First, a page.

Lastly, cheating may become easier with remote learning for all types of students, elementary age to graduate level. Many teachers who utilize distance education have found ways to combat or significantly reduce opportunities for cheating, although it may never be 100% preventable.
How is Online Learning Different?
Online learning sounds similar to distance education, but there are a few key differences to note. Online learning is not strictly done remotely, and can even be incorporated into in-person classroom instruction. Students can complete assignments and take quizzes with this virtual learning method, all while receiving the benefits of in-person instruction as well. Teachers may choose to use online learning in the classroom or have it handy for homework and other supportive materials.
Benefits of Online Learning
With online learning tools, teachers can diversify their lessons and foster more student engagement throughout the day. Many students view online learning tools as something to look forward to throughout the week, and they can also benefit teachers too.
While students are using online tools, teachers can use the time to plan lessons, interact with students one-on-one, and grade assignments. Many online learning tools also have built-in tests, automatic grading, instruction materials, and lesson plans, freeing up more time for teachers throughout the week.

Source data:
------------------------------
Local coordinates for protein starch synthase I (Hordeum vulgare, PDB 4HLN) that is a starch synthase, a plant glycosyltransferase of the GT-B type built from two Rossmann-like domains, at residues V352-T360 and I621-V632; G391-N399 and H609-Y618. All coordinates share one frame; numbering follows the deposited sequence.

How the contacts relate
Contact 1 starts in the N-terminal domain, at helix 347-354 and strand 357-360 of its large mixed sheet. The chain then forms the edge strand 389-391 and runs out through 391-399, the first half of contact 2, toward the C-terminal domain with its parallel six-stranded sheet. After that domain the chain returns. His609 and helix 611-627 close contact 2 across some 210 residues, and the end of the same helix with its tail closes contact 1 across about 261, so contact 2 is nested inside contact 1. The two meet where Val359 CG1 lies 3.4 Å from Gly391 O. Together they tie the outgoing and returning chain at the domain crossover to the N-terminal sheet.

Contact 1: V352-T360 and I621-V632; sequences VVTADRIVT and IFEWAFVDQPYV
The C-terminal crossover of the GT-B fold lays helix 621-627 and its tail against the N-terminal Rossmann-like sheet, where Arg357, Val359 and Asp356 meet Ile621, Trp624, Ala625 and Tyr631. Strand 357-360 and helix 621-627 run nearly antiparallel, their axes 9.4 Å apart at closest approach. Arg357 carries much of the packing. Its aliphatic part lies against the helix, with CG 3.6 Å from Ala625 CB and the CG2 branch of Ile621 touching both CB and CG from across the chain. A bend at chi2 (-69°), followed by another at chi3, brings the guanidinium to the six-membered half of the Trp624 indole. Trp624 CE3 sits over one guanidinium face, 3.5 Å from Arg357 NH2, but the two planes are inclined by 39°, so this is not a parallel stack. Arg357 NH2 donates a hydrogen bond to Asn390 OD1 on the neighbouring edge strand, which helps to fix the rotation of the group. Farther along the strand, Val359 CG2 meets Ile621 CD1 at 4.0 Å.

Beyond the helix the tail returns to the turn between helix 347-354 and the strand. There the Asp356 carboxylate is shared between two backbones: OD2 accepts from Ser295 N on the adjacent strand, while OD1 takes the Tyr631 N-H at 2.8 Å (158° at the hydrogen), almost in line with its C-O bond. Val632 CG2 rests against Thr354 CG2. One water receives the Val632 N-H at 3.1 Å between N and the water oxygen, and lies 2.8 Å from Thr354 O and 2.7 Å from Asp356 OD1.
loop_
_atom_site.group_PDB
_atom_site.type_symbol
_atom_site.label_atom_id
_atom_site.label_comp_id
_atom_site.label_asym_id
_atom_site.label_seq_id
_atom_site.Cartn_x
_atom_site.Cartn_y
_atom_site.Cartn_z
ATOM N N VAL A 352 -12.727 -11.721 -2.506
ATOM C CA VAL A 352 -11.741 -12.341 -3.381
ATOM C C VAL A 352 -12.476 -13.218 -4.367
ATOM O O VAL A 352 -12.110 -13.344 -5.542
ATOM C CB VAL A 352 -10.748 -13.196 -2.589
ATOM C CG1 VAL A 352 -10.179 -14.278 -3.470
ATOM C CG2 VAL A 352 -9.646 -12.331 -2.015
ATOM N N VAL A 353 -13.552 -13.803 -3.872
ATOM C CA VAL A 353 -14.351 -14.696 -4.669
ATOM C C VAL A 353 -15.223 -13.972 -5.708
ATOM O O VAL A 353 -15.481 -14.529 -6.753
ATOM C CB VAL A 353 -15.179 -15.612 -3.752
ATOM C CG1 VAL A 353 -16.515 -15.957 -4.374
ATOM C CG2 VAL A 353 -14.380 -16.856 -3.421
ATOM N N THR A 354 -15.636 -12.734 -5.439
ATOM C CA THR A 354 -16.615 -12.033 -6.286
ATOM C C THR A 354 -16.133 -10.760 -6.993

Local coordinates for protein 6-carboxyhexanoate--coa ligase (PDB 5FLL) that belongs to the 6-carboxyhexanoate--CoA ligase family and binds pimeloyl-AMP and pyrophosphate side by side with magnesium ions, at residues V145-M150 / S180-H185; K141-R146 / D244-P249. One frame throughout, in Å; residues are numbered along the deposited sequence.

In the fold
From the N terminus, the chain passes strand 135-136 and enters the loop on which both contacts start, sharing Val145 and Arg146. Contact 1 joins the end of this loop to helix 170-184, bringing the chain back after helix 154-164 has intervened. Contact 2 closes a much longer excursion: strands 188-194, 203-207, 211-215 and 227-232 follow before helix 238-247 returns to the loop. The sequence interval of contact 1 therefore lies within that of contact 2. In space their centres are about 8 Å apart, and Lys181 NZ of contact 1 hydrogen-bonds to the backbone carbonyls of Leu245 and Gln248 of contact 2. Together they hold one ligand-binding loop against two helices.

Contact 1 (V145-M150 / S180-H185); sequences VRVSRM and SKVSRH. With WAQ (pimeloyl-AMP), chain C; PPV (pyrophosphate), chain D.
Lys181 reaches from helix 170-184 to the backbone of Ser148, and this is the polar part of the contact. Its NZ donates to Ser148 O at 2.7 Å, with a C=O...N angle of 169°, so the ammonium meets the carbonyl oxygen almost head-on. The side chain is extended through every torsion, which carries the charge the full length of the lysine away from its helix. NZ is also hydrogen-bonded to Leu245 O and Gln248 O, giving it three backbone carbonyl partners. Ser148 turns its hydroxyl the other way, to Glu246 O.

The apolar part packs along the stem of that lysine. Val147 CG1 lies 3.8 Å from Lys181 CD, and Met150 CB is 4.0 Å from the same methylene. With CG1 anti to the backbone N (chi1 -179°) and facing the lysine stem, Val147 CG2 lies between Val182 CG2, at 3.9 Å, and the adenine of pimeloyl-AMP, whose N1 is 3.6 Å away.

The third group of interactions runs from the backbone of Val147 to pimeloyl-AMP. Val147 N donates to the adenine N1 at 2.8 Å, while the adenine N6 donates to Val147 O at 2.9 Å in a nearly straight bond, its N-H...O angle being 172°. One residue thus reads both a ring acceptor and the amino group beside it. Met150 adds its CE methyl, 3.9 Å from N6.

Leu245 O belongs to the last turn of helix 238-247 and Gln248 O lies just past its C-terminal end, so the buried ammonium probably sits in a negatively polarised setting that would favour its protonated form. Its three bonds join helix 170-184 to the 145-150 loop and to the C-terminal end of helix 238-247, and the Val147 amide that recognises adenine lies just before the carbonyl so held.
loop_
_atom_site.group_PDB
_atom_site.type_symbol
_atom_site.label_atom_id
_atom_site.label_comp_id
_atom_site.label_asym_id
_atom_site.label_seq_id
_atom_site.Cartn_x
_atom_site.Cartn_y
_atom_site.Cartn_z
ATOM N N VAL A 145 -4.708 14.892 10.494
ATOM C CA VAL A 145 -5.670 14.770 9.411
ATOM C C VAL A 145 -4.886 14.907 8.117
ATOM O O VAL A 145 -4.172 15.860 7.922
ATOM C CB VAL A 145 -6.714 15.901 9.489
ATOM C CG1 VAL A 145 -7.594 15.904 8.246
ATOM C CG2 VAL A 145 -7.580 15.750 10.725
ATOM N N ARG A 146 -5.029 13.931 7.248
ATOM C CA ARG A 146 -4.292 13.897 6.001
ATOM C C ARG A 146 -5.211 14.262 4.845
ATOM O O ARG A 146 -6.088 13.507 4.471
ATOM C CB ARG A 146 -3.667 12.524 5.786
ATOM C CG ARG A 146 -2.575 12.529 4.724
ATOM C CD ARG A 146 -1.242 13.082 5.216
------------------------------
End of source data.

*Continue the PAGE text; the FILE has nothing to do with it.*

Drawbacks to Online Learning
Again, online learning relies on access to technology—something not every classroom or school has within their budgets. Many online learning tools are also only designed to support in-person instruction but aren’t helpful for transitioning completely online if schools are shut down.
Screen time in the classroom is also a concern for many parents. Limiting time on the devices or pairing it with having to work out math problems or practice sentence structure on a Stick On Whiteboard can help alleviate these concerns and help students transition between digital and physical learning styles. At home, parents can set up a learning corner in their home with some dry erase wall paint to pair with their online learning tools.
Online learning can also favor more individual instruction. However, teachers can find ways to foster collaboration between students, such as with the use of a dry-erase desk incorporated into the workspace so students can write down ideas and work out problems together without having to waste paper.
As virus statistics fluctuate this semester, teachers will likely need to equip themselves with one or both of these instruction methods, along with perhaps a pack of dry erase sticky notes to write, erase, and rewrite the constantly changing policies and plans their districts put forth in the coming months. Both online learning and remote learning can benefit students and teachers alike, especially during times of crisis. Choosing the best method for your student, however, depends on their personal learning style, your access to technology and the internet, and what works best for everyone involved.
Learning through a virtual environment may not be for everyone, but it certainly is helpful for keeping students on track while in-person learning isn’t a viable option. With supportive tools, students of all learning styles can continue their education and avoid falling behind in the long-term.